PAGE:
WASHINGTON — Samuel Anthony Alito Jr. was sworn in as the nation's 110th Supreme Court justice today after being confirmed by the Senate in one of the most partisan victories in modern history.
Alito was sworn in by Chief Justice John Roberts in a private ceremony at the Supreme Court building across from the Capitol about 12:40 p.m. EST, court officials said.
In a fierce battle over the future of the high court, the Senate voted 58-42 to confirm Alito — a former federal appellate judge,
U.S. attorney, and conservative lawyer for the Reagan administration from New
Jersey — as the replacement for retiring Justice Sandra Day O'Connor, who has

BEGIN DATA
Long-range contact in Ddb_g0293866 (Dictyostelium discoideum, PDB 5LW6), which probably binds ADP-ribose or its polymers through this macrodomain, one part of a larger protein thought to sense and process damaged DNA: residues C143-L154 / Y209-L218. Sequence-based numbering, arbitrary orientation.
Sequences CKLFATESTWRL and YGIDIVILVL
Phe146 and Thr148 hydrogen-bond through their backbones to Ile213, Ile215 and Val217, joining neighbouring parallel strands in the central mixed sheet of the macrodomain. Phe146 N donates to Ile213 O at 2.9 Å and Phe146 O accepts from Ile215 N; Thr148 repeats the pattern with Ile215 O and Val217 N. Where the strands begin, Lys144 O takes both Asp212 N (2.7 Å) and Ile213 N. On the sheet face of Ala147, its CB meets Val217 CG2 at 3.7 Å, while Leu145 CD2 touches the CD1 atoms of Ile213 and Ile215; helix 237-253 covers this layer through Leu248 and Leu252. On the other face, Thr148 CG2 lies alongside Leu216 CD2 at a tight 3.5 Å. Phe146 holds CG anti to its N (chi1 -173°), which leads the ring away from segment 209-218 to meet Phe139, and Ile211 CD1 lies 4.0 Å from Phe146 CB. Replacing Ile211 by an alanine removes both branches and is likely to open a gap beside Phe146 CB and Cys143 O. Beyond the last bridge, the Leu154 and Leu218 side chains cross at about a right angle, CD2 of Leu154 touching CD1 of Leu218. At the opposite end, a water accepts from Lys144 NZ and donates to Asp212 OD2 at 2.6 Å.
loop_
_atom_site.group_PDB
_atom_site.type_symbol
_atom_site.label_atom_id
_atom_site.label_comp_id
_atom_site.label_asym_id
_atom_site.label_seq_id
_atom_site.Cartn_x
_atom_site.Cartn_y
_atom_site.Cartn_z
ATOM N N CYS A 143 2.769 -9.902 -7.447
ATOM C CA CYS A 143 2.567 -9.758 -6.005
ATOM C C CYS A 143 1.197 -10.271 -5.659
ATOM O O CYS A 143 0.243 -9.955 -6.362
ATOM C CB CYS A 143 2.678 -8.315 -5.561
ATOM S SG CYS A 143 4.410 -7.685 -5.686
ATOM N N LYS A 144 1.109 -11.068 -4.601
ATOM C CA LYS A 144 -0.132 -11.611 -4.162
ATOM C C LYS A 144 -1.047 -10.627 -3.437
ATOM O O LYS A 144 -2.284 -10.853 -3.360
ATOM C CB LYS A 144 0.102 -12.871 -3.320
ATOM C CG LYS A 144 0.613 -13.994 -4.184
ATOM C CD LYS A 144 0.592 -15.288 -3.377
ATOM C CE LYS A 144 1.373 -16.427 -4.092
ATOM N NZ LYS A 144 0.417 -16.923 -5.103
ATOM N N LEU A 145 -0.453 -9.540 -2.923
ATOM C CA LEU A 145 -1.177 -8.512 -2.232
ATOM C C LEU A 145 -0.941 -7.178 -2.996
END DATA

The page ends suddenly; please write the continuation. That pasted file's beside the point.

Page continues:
been a moderate swing vote on the court.
All but one of the Senate's majority Republicans voted for his confirmation,
while all but four of the Democrats voted against Alito.
That is the smallest number of senators in the president's opposing party to
support a Supreme Court justice in modern history. Chief Justice John Roberts
got 22 Democratic votes last year, and Justice Clarence Thomas — who was
confirmed in 1991 on a 52-48 vote — got 11 Democratic votes.
After the vote, President
George W. Bush lauded Alito as "a man of deep character and integrity, and he will make all Americans proud as a justice on our highest court."
Alito watched the final vote from the White House's Roosevelt Room with his
family. He will appear with Bush at the State of the Union speech this evening. Alito will be ceremonially sworn in
a second time at a White House East Room appearance tomorrow.